“We don't get to feel our pain,” Dylcia says. “We don't get to express that we're mothers, that we're women, that we have lovers on the outside.” Dylcia is serving a 55-year sentence for seditious conspiracy for her involvement with the Puerto Rican nationalist movement.

Once inside, these women are more or less forgotten. Epperlein noticed that while women regularly visit their men in prison, often bringing their children along, the visiting rooms in women's prisons are usually empty – the men don't come. Children don't see their mothers because nobody is willing to bring them.

“I used to think that being alone was great,” says Florencia, 44-year-old mother of five. “But now I have too much time in solitude, too much time to ache. Can't see my babies laugh or sing. Can't be there when my children need me to be.”

Ida describes seeing her kids in the visiting room: “You're used to having a relationship with them, and then they put you behind bars, and they've got this big glass between you and, you know, they can't touch you.”

For a child, losing a mother to prison is traumatic. “When your mom is taken away,” Epperlein says, “you believe that she's bad, you're bad, nothing makes sense.”

“Breaking the walls with love”

“I am so sick of being here that all I have to do is think about it and cold chills run through my body and I get real teary-eyed,” says Evangelina, who is serving five years for trying to rob a bank unarmed.

In the beginning, Epperlein encouraged the women to put thoughts like these to paper. But she says women would often come to class sick from the food or the lack of heat in the prison. She quickly learned that, given the conditions, completing a thought, let alone a writing assignment, was a major accomplishment.

In spite of the challenges, Epperlein's group exceeded her expectations. They developed an awareness of the cost of shutting down their emotions, and of the liberation that comes with exploring them. They learned to release anger and frustration, to talk about fear, and to open up to each other.

“At times I get really, really angry,” explains Florencia, who is serving 14 years for drug possession. “But now I have the art and the singing. That helps a lot. When I get to where I'm crying and I want to scream and I want to break down the door and all that, I usually start singing and it gives me a lot of peace. There's the inner strength I didn't know I had and now I know I have it and I'll put it to good use.”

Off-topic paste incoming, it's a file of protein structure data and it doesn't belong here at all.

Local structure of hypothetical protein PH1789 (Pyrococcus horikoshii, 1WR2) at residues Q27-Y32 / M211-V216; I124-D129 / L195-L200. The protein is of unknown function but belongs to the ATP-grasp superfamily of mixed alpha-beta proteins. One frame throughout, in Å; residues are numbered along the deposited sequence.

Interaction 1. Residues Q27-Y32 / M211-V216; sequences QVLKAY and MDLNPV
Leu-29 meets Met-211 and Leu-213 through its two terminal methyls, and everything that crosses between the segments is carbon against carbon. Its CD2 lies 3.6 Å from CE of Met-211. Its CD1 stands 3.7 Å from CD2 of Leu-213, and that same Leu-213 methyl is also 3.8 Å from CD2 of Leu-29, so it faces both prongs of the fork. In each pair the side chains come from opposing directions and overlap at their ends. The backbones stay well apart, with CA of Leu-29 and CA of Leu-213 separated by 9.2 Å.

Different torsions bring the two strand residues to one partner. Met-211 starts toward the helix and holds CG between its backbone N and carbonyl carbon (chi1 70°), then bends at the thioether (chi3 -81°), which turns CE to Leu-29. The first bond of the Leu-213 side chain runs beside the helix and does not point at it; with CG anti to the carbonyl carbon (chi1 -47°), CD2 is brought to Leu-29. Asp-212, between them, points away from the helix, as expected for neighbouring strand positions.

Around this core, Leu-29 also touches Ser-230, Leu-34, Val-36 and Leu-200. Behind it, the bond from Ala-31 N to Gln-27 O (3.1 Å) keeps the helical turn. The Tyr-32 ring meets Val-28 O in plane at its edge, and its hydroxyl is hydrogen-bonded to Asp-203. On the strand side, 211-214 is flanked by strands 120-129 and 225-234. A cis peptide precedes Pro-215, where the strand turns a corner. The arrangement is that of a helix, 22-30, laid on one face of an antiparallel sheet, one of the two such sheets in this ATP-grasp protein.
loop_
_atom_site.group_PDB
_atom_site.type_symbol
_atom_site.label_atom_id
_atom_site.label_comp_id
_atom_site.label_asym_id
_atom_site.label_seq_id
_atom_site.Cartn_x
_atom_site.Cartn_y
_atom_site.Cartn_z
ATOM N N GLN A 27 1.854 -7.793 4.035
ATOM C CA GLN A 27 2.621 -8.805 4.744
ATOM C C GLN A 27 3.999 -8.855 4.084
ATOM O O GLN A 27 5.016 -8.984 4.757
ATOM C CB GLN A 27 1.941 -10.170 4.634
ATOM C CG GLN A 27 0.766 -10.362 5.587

Epperlein's classes came to an end in 1996 following a statewide cutback meant to ensure that punishment take precedence over rehabilitation in prison. But she preserved her experiences in a documentary film, Voices from Inside. Through a combination of interviews, scenes from class work, and excerpts from a performance of an original theater piece created out of four inmate's own poetry, song, music, and dance, the film portrays the spiritual reawakening of women hardened by years of confinement. It reminds those on the outside that locked inside each prisoner is a woman still capable of joy, anger, love, and – especially – pain. “Many times I witnessed these women's despair of being forgotten,” Epperlein says. “They feel buried alive.”

Epperlein says people grow uncomfortable when she talks about incarcerated women longing for their children and the pain of their isolation. It's easier to talk about prisoners in sensationalist terms – gangs, drugs, and sex. There's no denying that things happen – guards smuggle in drugs, women trade sex for favors – but Epperlein says dwelling on such stories perpetuates the notion that imprisoned women are monsters. Instead of mobilizing demands for rehabilitation, such notions feed the public's fear of criminals.

With Voices from Inside, Epperlein hopes to end stereotypes of women in prison. Gang activity and violence inside women's prisons are actually rare. Men commit 86 percent of the violent crimes in the country.

Epperlein watched inmates transcend circumstances they'd been bound to for a lifetime: lack of education, poverty, abuse, sexism, and racism. “They're not victims,” she says. “They're just amazing if you give them a safe place where they can claim who they are and find their roots.”

The danger of showing emotions inside the walls of prison is replaced with safety inside the circle of women. The women help each other find the courage to break through their inhibitions, to find their voices and project the pain and heartache they have stuffed deep inside. When a prisoner's tears finally begin to flow, the other women in the circle gather close around, hug her, and sing to her.

“Here and now,” Evangelina says, “is a time for healing of the heart. No more self-pity, but the healing of our world. Can't you feel the pain around you? Can't you hear the cry for help? Cry out for mercy. Cry out for peace. Don't hold back and keep the pain within, cry. Cry out, and for God's sake, let the love begin.”

Editors' update: Since the premiere of "Voices from Inside" in 1996, Evangelina, Florencia, Ida, and Dylcia have been released from prison. Ida became an activist in the San Francisco Bay area, where she established Families with a Future, an organization that reunites families torn apart by prison. Families with a Future volunteers drive children to California prisons to visit their mothers. If the children live out of state, the organization flies them in and houses them during their stay. It also purchases envelopes and stamps for kids to write to their mothers, funds phone calls, enrolls kids in youth camps, and takes them to parks and places where they can spend time just being kids.